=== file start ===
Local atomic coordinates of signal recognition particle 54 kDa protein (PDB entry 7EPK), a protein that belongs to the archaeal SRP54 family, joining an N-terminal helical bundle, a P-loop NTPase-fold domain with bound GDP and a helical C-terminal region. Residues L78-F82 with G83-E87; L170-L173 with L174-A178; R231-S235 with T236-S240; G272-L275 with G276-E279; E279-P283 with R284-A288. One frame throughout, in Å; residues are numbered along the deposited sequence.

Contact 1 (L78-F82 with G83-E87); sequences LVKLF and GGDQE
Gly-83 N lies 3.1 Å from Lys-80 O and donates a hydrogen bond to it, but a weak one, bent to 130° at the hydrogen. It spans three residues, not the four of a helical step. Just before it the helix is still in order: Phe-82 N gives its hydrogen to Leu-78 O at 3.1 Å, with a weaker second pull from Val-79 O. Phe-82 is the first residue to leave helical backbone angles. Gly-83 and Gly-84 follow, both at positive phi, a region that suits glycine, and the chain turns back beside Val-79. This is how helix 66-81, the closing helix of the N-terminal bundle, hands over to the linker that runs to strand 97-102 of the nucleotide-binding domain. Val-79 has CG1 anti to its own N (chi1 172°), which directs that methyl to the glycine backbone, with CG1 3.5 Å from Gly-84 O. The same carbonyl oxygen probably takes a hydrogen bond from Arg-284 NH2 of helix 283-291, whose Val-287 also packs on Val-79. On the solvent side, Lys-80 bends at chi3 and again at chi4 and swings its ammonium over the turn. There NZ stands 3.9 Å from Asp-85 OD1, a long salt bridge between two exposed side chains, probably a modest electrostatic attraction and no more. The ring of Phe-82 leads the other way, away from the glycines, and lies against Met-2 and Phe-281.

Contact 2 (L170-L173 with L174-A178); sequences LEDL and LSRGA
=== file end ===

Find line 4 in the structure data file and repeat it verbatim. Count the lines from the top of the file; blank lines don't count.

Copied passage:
Contact 2 (L170-L173 with L174-A178); sequences LEDL and LSRGA